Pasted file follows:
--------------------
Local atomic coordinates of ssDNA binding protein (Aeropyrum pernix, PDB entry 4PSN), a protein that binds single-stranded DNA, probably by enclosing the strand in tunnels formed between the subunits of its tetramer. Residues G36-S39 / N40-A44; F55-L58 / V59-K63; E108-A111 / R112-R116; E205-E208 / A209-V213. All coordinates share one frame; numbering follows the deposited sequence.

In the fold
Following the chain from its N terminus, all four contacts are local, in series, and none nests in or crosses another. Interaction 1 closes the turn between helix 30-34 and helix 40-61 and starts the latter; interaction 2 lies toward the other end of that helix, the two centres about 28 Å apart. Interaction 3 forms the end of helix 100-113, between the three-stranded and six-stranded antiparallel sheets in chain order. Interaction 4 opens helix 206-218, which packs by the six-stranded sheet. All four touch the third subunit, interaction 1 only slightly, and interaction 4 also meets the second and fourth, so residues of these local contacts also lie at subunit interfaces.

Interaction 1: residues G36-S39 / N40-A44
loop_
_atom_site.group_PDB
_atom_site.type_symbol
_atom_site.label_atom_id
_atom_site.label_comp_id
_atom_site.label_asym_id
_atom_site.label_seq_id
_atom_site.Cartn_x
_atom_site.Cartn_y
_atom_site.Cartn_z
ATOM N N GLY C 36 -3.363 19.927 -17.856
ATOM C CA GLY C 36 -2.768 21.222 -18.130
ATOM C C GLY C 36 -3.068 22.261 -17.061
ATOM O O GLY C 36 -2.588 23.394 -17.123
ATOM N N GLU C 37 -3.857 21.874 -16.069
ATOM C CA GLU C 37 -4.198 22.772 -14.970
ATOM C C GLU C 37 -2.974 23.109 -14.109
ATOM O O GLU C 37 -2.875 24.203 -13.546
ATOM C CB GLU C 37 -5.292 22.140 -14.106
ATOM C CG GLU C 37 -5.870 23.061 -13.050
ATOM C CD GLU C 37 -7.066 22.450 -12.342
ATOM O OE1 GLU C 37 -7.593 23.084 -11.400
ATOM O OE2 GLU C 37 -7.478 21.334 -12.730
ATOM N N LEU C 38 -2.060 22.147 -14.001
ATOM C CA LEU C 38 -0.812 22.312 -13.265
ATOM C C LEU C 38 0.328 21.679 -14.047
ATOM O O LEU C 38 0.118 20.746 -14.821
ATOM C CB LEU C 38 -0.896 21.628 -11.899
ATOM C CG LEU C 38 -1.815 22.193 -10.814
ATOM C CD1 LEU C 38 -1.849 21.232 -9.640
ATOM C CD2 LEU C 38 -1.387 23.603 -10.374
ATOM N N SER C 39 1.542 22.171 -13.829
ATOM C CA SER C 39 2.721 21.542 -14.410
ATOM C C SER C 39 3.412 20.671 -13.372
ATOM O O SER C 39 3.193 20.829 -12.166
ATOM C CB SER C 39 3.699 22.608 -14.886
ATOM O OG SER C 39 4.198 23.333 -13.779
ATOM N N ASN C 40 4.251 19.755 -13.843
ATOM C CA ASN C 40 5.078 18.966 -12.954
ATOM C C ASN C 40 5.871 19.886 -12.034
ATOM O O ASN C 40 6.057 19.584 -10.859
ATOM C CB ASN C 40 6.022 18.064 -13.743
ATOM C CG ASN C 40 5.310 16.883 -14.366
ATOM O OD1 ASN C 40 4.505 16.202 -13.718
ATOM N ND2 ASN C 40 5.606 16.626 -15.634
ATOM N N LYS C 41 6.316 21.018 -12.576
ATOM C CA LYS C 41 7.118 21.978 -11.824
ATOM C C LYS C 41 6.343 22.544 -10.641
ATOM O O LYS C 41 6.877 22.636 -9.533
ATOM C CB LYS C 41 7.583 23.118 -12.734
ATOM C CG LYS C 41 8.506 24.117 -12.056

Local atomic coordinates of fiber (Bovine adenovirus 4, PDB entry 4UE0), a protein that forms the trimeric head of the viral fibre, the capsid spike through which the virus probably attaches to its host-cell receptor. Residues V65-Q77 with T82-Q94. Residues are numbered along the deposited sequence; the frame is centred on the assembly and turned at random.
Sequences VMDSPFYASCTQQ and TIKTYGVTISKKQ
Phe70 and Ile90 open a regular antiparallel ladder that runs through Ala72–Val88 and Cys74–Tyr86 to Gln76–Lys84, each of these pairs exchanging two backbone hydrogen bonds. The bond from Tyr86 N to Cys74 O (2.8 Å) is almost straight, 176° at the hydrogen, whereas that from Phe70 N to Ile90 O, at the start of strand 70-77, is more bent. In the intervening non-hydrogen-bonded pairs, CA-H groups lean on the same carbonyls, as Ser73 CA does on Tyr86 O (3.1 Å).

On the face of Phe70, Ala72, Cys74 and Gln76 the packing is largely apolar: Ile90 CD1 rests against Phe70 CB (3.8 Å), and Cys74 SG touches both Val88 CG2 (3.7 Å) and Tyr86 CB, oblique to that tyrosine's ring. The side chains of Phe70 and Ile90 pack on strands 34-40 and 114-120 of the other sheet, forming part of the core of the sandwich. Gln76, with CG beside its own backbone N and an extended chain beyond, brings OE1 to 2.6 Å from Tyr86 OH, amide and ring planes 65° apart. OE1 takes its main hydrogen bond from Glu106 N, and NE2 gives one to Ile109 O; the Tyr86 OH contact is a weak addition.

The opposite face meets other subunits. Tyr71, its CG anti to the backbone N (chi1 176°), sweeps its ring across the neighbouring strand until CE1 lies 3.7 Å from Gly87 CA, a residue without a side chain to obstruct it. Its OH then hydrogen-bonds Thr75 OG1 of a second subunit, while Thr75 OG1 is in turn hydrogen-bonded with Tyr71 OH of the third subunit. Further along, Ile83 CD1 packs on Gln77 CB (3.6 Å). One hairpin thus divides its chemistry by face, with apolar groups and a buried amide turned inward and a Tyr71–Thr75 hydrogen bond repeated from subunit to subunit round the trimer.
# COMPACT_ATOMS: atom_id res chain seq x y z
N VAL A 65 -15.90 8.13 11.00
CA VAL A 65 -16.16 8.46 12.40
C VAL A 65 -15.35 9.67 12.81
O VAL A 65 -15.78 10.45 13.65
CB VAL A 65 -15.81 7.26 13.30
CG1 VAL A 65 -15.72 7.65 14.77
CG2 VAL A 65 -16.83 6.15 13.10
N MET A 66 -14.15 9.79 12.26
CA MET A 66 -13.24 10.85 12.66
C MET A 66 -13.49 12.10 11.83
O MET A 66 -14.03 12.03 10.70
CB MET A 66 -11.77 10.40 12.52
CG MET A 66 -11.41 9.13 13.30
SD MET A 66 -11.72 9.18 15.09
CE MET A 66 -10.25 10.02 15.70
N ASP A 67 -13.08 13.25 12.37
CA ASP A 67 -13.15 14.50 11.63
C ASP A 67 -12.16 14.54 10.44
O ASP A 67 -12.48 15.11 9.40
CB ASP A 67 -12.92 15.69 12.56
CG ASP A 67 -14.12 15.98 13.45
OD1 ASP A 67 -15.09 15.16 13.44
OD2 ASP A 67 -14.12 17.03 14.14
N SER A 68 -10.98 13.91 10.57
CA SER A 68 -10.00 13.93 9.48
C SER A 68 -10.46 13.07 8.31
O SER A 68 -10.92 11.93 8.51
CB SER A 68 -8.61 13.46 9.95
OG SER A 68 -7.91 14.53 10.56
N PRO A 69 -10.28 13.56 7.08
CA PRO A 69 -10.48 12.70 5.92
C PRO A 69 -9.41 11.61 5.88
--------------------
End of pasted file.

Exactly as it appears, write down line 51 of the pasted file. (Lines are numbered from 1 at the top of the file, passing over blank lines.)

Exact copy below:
ATOM C CA LYS C 41 7.118 21.978 -11.824